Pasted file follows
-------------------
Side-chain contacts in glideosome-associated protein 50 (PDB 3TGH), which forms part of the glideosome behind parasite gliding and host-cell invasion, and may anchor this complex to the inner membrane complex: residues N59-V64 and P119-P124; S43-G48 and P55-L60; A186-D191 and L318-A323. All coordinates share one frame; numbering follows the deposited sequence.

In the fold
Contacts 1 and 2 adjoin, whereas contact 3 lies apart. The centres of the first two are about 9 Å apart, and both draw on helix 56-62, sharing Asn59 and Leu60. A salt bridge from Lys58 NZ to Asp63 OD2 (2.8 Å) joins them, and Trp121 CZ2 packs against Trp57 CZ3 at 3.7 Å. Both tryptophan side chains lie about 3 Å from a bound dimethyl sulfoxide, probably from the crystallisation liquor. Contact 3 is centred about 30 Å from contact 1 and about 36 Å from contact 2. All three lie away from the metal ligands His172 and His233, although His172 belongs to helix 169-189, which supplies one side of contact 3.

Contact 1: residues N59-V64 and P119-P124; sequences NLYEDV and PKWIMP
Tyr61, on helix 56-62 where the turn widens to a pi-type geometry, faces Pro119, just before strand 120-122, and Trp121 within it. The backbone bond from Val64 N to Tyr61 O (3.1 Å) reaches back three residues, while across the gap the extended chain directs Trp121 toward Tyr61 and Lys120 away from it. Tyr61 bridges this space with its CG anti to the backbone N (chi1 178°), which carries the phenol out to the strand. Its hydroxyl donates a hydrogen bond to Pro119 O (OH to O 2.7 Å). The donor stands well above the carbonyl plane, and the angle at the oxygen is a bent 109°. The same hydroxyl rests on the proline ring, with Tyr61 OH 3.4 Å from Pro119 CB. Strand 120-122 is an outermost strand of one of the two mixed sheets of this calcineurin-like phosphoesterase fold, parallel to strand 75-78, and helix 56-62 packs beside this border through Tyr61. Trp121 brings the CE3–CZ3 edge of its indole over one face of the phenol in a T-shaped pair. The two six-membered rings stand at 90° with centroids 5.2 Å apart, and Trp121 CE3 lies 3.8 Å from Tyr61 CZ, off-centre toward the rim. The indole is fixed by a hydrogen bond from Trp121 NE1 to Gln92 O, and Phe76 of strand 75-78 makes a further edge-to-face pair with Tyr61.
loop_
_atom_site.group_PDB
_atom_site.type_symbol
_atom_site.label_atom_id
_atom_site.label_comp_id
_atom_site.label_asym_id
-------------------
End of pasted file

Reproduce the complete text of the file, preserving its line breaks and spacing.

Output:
Side-chain contacts in glideosome-associated protein 50 (PDB 3TGH), which forms part of the glideosome behind parasite gliding and host-cell invasion, and may anchor this complex to the inner membrane complex: residues N59-V64 and P119-P124; S43-G48 and P55-L60; A186-D191 and L318-A323. All coordinates share one frame; numbering follows the deposited sequence.

In the fold
Contacts 1 and 2 adjoin, whereas contact 3 lies apart. The centres of the first two are about 9 Å apart, and both draw on helix 56-62, sharing Asn59 and Leu60. A salt bridge from Lys58 NZ to Asp63 OD2 (2.8 Å) joins them, and Trp121 CZ2 packs against Trp57 CZ3 at 3.7 Å. Both tryptophan side chains lie about 3 Å from a bound dimethyl sulfoxide, probably from the crystallisation liquor. Contact 3 is centred about 30 Å from contact 1 and about 36 Å from contact 2. All three lie away from the metal ligands His172 and His233, although His172 belongs to helix 169-189, which supplies one side of contact 3.

Contact 1: residues N59-V64 and P119-P124; sequences NLYEDV and PKWIMP
Tyr61, on helix 56-62 where the turn widens to a pi-type geometry, faces Pro119, just before strand 120-122, and Trp121 within it. The backbone bond from Val64 N to Tyr61 O (3.1 Å) reaches back three residues, while across the gap the extended chain directs Trp121 toward Tyr61 and Lys120 away from it. Tyr61 bridges this space with its CG anti to the backbone N (chi1 178°), which carries the phenol out to the strand. Its hydroxyl donates a hydrogen bond to Pro119 O (OH to O 2.7 Å). The donor stands well above the carbonyl plane, and the angle at the oxygen is a bent 109°. The same hydroxyl rests on the proline ring, with Tyr61 OH 3.4 Å from Pro119 CB. Strand 120-122 is an outermost strand of one of the two mixed sheets of this calcineurin-like phosphoesterase fold, parallel to strand 75-78, and helix 56-62 packs beside this border through Tyr61. Trp121 brings the CE3–CZ3 edge of its indole over one face of the phenol in a T-shaped pair. The two six-membered rings stand at 90° with centroids 5.2 Å apart, and Trp121 CE3 lies 3.8 Å from Tyr61 CZ, off-centre toward the rim. The indole is fixed by a hydrogen bond from Trp121 NE1 to Gln92 O, and Phe76 of strand 75-78 makes a further edge-to-face pair with Tyr61.
loop_
_atom_site.group_PDB
_atom_site.type_symbol
_atom_site.label_atom_id
_atom_site.label_comp_id
_atom_site.label_asym_id